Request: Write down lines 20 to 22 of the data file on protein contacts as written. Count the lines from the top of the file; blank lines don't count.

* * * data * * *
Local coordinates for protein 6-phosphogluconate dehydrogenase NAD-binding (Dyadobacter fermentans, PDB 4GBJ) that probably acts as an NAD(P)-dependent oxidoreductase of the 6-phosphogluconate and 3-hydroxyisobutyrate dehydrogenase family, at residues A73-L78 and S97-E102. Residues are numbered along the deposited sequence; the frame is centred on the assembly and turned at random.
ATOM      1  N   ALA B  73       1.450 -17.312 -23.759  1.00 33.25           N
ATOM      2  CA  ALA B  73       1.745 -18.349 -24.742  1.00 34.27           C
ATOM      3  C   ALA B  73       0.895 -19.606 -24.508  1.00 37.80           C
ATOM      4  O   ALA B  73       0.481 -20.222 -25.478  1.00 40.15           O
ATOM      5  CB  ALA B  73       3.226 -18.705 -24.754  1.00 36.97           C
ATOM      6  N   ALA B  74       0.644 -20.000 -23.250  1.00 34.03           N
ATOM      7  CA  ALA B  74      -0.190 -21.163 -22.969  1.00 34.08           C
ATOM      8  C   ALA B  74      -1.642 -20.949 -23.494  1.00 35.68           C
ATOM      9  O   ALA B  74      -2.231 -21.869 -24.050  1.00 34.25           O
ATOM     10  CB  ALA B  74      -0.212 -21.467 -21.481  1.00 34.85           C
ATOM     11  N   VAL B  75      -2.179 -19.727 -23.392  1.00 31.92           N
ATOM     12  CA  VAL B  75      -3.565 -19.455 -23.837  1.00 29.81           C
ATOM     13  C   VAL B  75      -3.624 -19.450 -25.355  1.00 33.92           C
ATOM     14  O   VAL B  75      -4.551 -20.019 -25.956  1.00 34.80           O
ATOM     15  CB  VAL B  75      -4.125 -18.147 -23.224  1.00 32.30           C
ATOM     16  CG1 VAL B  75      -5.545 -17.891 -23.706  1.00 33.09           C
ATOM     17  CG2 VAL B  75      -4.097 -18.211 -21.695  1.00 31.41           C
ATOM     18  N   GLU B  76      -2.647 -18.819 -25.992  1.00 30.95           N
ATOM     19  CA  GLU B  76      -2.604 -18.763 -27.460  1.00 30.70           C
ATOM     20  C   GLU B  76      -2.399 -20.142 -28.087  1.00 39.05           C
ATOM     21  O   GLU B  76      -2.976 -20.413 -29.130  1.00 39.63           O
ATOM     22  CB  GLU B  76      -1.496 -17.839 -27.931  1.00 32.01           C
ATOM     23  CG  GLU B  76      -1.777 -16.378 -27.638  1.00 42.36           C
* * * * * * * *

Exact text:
ATOM     19  CA  GLU B  76      -2.604 -18.763 -27.460  1.00 30.70           C
ATOM     20  C   GLU B  76      -2.399 -20.142 -28.087  1.00 39.05           C
ATOM     21  O   GLU B  76      -2.976 -20.413 -29.130  1.00 39.63           O